April Showers Expected to Continue in Spurts
A well forecasted spring storm system brought significant moisture to a substantial area of the southern and central High Plains this past week.
National Doppler radar estimates (Figure 1) show the heaviest precipitation falling in the more arid regions of the High Plains. Amazingly, little significant flooding was reported across the central Plains as the moisture fell over several days, allowing soils to soak up the moisture like a sponge.
This storm likely saved a rapidly deteriorating wheat crop that had been stressed by the lack of moisture during the past 60 days. Areas that missed out on the initial rounds of precipitation last weekend in response to the surface low moving through the area benefitted from the upper air low that moved across the central U.S. Tuesday and Wednesday.
Climate data from NeRAIN observations show a broad area of 3-8 inches fell from southwest through south central Nebraska, with most of the moisture falling this past weekend. Eastern Nebraska experienced little moisture with the surface low, but widespread rains of 1-2 inches accompanied the main upper air low that moved from New Mexico to the upper Mississippi River basin from Monday through Thursday.
This week’s National Drought monitor for Nebraska showed improved conditions removing the abnormally dry condition label from southwest and south central Nebraska, but keeping it in place for east central and southeastern sections. Further improvements can be expected in next week’s edition as significant moisture didn’t fall until after the Tuesday morning deadline (April 19) for this week’s edition. The big question going forward will be how long will planting be delayed with additional moisture chances on the horizon.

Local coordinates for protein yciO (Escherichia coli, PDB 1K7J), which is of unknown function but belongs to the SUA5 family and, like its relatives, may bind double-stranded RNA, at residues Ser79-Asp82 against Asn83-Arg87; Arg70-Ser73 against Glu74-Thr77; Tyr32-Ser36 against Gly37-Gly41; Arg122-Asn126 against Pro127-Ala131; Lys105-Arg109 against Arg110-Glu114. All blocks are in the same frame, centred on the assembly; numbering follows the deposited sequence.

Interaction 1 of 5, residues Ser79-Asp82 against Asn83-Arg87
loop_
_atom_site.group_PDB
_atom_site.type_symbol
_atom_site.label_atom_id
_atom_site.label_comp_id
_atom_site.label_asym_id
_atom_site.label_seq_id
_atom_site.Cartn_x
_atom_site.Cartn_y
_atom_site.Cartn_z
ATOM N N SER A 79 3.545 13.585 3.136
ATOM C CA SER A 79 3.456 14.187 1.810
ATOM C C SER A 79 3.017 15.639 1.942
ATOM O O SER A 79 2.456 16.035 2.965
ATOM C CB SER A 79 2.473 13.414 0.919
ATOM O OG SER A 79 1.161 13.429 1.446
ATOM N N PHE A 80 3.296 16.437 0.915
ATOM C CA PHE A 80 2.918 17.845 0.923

Active Rain Pattern Next 16 Days
The most current forecast models indicate a rather active pattern will continue through at least the next 16 days. There is a slight chance for scattered showers this weekend as low pressure moves across the northern Plains. If this system sags slightly south of current projections, the northern half of the state is the most likely area to receive more than a quarter inch of moisture.
A second system is projected to pass through the state Monday and Tuesday and this system appears strong enough to generate rain, thunderstorms, and isolated severe weather. Weather models currently project totals of 0.5-1 inch for western Nebraska, with totals of 0.25-0.75 inch expected in the eastern half.
A more widespread severe weather outbreak could materialize during the final two days of April. Severe weather is depicted to break out across western Nebraska April 29 and move into eastern Nebraska April 30. If this system verifies, expect another widespread moisture event with the potential to bring an inch or more of moisture to most areas of the state. A dry period is indicated for May 1-5 before models indicate weak chances for moisture May 6-7.
We will need to pay attention to another potential surge of cold air moving southward out of Canada at the end of April. Currently the models bring potential frost/freeze conditions to the northern Plains after the April 29-30 system departs the region. At this time the weather models keep the cold just to our north and confidence in this forecast is low as it has just been in the models for a couple days.